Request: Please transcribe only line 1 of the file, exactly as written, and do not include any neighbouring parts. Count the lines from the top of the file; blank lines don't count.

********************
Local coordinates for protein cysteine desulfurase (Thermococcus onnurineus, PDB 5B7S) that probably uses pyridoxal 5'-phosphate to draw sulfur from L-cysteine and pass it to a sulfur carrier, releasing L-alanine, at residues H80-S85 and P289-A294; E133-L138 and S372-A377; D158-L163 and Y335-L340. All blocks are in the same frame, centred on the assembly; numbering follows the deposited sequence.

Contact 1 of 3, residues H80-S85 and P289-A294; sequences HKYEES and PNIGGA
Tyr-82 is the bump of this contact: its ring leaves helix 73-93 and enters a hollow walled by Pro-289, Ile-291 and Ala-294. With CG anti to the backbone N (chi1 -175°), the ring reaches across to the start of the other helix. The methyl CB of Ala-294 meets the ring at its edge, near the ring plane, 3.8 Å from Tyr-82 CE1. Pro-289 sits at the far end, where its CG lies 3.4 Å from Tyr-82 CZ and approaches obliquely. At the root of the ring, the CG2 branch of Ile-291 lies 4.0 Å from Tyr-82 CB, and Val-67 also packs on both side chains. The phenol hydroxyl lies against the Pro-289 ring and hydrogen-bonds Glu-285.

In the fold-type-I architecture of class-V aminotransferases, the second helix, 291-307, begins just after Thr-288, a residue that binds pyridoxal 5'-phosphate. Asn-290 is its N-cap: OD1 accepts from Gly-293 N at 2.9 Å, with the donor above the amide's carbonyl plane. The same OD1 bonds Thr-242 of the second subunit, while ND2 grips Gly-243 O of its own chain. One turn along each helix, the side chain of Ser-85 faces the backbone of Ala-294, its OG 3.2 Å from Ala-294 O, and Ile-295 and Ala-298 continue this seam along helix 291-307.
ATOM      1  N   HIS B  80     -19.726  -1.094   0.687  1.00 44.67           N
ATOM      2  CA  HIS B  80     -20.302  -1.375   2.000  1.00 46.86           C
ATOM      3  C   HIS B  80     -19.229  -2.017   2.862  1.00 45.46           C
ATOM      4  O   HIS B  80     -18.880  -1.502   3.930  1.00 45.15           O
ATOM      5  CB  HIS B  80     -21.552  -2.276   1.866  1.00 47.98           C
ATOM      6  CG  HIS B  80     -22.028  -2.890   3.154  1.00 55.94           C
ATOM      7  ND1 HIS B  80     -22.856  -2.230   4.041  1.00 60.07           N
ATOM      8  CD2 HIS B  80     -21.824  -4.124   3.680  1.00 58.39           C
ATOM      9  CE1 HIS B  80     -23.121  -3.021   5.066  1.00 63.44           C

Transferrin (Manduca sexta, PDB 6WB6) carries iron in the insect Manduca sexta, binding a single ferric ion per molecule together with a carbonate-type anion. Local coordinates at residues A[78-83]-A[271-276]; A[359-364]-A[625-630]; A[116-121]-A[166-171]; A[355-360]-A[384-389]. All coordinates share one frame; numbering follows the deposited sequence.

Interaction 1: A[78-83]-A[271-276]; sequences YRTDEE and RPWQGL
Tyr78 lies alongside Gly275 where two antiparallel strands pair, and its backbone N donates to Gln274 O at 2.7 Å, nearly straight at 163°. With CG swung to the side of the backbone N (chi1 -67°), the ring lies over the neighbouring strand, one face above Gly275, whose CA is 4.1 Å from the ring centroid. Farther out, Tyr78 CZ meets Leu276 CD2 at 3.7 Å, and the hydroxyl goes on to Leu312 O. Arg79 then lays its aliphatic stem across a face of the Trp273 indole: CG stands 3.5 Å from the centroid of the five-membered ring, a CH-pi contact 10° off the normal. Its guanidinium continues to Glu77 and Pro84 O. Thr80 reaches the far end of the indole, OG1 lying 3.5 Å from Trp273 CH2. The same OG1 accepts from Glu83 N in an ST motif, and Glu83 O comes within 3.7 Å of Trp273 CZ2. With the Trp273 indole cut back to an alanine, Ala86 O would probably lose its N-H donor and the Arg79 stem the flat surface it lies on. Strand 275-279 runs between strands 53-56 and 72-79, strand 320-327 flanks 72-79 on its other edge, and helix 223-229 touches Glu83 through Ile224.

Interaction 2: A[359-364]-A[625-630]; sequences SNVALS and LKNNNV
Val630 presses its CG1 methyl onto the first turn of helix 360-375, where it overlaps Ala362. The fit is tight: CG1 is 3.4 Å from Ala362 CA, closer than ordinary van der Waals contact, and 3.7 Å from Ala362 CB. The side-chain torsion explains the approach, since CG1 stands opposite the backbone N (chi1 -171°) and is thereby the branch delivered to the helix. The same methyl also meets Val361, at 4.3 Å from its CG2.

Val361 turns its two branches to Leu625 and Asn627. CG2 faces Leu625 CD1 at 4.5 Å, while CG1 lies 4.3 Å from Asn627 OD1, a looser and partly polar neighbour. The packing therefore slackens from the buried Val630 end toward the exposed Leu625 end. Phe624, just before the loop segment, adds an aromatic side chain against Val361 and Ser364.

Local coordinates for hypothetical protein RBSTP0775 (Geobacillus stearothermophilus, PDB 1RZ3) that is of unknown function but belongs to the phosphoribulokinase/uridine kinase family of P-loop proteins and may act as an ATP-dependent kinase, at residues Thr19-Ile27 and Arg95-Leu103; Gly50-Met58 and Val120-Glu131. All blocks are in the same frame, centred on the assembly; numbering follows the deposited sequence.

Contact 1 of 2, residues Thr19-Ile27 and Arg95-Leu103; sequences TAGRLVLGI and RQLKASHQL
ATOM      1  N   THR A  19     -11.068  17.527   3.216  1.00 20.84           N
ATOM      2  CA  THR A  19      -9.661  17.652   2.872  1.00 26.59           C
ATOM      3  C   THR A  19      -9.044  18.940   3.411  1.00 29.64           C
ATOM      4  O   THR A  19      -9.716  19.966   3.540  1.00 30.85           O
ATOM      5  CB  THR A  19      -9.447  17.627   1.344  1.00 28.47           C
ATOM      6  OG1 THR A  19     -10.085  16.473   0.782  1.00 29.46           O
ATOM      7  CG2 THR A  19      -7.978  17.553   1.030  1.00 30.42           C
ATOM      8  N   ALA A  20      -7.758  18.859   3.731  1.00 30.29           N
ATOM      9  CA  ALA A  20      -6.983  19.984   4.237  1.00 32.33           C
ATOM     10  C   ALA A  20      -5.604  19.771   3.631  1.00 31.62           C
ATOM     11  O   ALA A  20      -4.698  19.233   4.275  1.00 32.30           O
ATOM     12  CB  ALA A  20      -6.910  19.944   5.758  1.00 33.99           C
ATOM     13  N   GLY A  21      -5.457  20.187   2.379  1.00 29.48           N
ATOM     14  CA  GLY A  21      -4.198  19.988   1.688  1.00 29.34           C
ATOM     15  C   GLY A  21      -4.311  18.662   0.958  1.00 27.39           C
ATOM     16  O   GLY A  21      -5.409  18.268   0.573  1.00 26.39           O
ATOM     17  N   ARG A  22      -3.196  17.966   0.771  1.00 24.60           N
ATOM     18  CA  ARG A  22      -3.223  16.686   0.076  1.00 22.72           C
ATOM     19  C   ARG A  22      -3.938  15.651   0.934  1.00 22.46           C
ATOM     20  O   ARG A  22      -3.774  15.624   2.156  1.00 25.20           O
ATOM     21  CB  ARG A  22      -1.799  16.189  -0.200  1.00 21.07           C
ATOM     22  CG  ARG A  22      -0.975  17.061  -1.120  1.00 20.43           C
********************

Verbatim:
Local coordinates for protein cysteine desulfurase (Thermococcus onnurineus, PDB 5B7S) that probably uses pyridoxal 5'-phosphate to draw sulfur from L-cysteine and pass it to a sulfur carrier, releasing L-alanine, at residues H80-S85 and P289-A294; E133-L138 and S372-A377; D158-L163 and Y335-L340. All blocks are in the same frame, centred on the assembly; numbering follows the deposited sequence.